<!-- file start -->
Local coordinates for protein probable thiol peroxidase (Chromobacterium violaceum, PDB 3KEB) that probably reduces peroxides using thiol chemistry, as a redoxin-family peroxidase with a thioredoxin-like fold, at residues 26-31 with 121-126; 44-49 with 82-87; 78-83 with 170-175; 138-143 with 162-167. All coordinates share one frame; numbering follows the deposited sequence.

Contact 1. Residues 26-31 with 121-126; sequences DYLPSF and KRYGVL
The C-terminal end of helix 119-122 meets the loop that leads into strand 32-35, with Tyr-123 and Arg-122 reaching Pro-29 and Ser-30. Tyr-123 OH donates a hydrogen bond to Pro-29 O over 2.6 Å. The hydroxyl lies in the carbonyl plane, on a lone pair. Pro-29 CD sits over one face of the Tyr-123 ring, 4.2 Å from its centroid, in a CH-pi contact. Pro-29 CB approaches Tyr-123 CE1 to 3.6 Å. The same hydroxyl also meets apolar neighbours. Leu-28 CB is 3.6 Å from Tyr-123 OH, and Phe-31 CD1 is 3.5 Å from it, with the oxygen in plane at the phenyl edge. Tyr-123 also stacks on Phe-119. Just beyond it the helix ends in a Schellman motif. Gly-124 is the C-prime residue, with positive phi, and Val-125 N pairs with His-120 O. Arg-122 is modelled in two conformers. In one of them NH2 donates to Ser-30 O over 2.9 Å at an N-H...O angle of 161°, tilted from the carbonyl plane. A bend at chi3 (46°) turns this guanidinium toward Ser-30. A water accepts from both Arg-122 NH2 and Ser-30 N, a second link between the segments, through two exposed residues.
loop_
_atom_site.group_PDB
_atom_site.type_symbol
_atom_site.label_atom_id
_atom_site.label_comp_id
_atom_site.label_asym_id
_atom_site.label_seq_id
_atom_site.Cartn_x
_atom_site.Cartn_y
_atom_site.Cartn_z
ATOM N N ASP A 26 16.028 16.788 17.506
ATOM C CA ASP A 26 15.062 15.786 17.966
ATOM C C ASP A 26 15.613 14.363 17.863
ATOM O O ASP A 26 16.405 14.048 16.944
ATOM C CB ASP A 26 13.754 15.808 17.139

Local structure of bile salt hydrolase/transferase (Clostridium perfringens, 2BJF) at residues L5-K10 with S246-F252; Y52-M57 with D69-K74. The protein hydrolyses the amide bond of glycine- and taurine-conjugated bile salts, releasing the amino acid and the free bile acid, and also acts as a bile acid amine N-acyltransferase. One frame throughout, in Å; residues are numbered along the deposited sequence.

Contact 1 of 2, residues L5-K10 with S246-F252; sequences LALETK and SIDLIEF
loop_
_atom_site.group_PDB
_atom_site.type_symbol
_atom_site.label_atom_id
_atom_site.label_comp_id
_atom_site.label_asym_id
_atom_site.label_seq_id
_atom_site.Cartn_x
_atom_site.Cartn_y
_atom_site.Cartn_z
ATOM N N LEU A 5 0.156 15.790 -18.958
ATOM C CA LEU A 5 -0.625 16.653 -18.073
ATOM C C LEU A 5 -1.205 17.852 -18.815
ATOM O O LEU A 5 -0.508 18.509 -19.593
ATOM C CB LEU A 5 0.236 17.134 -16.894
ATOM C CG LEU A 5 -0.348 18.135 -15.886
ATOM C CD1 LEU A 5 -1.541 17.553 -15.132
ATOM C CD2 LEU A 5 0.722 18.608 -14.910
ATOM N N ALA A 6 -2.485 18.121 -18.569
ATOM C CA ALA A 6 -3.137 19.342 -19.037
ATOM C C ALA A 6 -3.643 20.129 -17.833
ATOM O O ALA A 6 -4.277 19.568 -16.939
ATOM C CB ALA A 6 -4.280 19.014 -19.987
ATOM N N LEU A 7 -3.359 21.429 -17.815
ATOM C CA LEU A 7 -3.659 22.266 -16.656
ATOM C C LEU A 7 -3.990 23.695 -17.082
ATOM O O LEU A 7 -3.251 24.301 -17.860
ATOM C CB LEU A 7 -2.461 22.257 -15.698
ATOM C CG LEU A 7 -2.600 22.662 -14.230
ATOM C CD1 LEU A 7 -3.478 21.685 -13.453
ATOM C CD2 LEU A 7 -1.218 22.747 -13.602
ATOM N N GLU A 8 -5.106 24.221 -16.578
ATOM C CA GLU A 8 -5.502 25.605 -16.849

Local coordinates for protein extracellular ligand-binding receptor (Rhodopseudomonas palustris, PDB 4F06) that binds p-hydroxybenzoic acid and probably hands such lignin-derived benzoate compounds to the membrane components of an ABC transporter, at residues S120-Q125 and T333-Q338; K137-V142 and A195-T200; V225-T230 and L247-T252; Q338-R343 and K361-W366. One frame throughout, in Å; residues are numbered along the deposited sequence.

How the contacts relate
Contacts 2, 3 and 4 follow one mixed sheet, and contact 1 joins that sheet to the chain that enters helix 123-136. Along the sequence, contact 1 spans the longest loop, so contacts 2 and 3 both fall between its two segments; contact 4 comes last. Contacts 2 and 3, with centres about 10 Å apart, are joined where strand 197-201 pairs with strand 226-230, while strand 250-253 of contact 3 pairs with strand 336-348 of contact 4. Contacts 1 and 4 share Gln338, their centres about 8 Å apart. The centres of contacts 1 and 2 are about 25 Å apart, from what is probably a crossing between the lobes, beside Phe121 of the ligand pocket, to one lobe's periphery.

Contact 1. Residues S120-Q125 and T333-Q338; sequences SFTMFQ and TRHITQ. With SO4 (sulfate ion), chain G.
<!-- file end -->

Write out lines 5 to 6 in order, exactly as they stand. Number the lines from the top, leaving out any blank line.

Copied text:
_atom_site.group_PDB
_atom_site.type_symbol